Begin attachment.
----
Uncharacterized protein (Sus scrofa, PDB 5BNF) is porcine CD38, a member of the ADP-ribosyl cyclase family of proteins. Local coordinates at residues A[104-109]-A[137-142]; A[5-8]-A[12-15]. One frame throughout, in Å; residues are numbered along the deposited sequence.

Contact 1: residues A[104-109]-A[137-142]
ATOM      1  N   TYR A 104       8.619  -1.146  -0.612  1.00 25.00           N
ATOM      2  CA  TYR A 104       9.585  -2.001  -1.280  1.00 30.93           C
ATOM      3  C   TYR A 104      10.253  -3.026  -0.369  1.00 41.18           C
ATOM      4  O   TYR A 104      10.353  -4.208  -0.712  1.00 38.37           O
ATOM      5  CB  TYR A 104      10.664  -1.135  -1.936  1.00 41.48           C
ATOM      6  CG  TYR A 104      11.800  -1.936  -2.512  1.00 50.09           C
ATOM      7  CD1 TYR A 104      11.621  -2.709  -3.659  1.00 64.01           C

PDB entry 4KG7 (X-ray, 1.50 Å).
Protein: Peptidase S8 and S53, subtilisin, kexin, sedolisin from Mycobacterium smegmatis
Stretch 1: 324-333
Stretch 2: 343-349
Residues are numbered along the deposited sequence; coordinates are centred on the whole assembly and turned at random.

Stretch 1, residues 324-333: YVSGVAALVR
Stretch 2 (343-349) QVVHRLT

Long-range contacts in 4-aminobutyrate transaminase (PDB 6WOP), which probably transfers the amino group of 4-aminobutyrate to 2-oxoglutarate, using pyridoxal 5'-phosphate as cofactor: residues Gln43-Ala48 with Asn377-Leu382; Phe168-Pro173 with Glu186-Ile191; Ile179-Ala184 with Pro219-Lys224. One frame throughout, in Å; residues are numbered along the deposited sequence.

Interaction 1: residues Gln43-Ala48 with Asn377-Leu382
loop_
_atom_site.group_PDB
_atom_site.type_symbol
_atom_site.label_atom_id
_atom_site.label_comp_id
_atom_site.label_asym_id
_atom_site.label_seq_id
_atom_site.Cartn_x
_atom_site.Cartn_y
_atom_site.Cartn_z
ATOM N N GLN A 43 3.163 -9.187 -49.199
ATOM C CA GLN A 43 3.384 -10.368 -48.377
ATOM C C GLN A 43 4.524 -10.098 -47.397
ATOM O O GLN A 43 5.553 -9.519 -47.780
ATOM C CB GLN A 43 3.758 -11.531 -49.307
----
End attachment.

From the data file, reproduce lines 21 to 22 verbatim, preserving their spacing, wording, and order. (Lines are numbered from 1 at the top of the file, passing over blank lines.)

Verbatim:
_atom_site.type_symbol
_atom_site.label_atom_id